May survives leadership change but Brexit success will likely decide fate

May survives leadership change but Brexit success will likely decide fate

By Luke Vargas   
Published
British Prime Minister Theresa May (left) meets with German Chancellor Angela Merkel on December 11, 2018 in an effort to bolster an unpopular draft Brexit agreement. Courtesy: 10 Downing Street
British Prime Minister Theresa May (left) meets with German Chancellor Angela Merkel on Tuesday in an effort to bolster an unpopular draft Brexit agreement. (Courtesy: 10 Downing Street)

Although May's tenure as Prime Minister did not end on Wednesday, she faces an uphill battle selling wary lawmakers on her Brexit deal.

NEW YORK – British Prime Minister Theresa May weathered a political insurrection on Wednesday, surviving a no-confidence vote initiated by members of her own Conservative Party by a 200-117 margin.

“This has been a long and challenging day, but at the end of it I’m pleased to have received the backing of my colleagues in tonight’s ballot,“ May told reporters outside her residence at 10 Downing Street after the vote.

“Whilst I’m grateful for that support, a significant number of colleagues did cast a vote against me and I have listened to what they said,” she added.

According to Conservative Party rules, May can not face another no-confidence vote for one year, but that’s little solace as she attempts to sell a wary British parliament on her Brexit “divorce” bill before the U.K.’s break with the E.U. is formalized on March 29.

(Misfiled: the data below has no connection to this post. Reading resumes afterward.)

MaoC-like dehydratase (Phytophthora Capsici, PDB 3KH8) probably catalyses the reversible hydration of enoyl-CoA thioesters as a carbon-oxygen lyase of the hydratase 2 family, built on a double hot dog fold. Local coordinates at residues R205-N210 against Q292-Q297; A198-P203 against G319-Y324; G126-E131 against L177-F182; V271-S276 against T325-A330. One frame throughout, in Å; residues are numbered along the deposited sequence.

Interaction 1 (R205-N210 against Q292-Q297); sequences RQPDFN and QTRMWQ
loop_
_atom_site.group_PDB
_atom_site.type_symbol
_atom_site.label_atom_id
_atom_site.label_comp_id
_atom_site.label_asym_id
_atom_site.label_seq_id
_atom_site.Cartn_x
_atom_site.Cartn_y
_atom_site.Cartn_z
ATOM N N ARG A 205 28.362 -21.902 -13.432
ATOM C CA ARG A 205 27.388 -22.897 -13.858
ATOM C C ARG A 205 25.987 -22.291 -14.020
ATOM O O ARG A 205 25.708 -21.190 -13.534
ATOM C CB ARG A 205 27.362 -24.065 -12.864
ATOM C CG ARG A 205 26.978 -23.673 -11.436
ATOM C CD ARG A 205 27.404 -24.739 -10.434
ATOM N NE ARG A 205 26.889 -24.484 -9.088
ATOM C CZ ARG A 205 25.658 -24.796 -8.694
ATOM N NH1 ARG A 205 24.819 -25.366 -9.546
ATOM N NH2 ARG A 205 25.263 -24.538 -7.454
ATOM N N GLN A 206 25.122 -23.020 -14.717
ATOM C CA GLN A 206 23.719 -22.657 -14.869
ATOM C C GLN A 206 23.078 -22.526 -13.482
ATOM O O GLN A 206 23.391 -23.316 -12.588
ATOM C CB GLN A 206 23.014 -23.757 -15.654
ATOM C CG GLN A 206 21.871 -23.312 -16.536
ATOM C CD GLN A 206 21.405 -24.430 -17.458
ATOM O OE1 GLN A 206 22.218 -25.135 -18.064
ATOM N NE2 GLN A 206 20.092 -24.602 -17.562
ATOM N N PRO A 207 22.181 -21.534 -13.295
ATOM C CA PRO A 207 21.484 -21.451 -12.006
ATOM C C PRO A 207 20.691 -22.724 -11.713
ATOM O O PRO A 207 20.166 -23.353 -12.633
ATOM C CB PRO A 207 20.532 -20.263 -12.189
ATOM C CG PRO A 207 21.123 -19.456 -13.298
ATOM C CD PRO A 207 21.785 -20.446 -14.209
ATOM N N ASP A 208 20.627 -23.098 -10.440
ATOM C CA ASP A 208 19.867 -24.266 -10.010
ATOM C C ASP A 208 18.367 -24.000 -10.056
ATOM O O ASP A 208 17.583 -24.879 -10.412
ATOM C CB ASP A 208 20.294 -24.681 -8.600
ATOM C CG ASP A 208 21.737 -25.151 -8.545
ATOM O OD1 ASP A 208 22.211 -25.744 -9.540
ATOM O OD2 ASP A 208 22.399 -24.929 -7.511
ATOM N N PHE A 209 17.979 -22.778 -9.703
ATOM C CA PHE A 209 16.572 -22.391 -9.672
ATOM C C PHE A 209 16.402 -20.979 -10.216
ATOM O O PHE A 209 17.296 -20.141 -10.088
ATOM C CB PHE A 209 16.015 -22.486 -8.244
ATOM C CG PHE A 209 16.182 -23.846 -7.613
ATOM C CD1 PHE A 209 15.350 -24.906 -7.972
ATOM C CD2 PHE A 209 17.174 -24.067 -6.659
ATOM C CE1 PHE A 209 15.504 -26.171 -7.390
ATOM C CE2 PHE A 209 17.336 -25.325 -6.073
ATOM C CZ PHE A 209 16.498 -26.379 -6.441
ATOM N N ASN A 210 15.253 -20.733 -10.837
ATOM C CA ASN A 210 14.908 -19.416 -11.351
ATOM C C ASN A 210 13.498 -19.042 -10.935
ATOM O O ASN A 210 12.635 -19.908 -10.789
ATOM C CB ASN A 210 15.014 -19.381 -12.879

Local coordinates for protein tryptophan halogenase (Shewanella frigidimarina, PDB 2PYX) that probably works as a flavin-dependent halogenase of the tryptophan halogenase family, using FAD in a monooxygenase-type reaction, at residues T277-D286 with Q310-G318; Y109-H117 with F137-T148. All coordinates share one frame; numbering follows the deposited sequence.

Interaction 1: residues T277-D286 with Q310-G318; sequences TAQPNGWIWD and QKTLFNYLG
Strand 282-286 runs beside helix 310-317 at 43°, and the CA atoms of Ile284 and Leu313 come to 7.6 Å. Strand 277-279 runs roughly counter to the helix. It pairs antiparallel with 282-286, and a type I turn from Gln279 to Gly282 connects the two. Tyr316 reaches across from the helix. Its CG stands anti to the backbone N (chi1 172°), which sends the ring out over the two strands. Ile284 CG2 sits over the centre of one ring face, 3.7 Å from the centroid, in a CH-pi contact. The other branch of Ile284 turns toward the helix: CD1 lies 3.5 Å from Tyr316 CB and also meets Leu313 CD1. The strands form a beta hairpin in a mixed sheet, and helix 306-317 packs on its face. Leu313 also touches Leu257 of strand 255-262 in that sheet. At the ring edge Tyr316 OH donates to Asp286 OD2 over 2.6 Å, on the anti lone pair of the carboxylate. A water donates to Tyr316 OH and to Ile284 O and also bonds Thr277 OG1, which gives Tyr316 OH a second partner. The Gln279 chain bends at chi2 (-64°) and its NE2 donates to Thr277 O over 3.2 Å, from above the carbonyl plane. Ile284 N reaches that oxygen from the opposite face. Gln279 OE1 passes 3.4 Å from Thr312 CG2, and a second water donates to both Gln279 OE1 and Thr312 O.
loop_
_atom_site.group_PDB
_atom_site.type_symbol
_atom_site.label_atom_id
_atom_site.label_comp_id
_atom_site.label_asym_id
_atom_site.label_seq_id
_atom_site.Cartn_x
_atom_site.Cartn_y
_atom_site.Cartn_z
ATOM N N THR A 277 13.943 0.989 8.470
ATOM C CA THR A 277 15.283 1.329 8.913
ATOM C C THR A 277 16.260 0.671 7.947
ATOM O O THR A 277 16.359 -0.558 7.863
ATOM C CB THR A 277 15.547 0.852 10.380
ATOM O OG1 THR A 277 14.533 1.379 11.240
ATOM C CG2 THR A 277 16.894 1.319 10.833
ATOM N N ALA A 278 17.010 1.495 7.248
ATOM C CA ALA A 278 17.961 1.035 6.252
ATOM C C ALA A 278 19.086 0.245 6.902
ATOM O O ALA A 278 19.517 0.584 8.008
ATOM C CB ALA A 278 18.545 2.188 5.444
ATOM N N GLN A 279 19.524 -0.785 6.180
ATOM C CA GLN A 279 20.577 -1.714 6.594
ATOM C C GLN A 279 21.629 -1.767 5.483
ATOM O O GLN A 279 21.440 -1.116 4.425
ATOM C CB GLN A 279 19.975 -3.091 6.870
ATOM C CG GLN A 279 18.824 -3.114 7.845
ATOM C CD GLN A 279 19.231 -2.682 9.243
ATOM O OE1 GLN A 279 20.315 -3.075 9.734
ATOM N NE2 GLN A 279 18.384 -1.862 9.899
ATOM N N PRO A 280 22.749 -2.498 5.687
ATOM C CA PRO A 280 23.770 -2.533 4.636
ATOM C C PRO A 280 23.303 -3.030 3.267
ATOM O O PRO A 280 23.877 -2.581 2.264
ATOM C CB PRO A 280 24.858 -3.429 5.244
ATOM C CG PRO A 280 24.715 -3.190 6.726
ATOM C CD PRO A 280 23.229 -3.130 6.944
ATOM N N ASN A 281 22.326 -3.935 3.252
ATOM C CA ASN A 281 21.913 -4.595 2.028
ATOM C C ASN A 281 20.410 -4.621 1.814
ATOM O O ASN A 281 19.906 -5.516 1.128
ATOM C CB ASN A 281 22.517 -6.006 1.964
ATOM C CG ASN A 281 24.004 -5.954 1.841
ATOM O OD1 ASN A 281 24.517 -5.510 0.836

Righting the Brexit ship will be a daunting challenge. May faced widespread criticism this week for scrapping an anticipated Tuesday vote on her Brexit agreement, telling members of the House of Commons that she would instead return to E.U. leaders to craft a better deal before seeking parliamentary approval next month.

But meetings with top E.U. officials and German Chancellor Angela Merkel on Tuesday afternoon showed little willingness among May’s European counterparts to renegotiate the already-approved Brexit deal.

That led May to set her sights Wednesday on “legal and political assurances” from the E.U. that a messy Brexit would not lead to the imposition of a “hard border” between Ireland and the British Northern Ireland. Such an outcome would violate the Good Friday Agreement that resolved the Northern Ireland peace process in the late 1980’s.

Commentators were quick to label May a “lame duck” prime minister after today’s vote.

If the 117 detractors within her own party join with her opponents in the House of Commons in rejecting her Brexit agreement, her job could well be on the line again, and with even less time to shepherd through an orderly Brexit by March.

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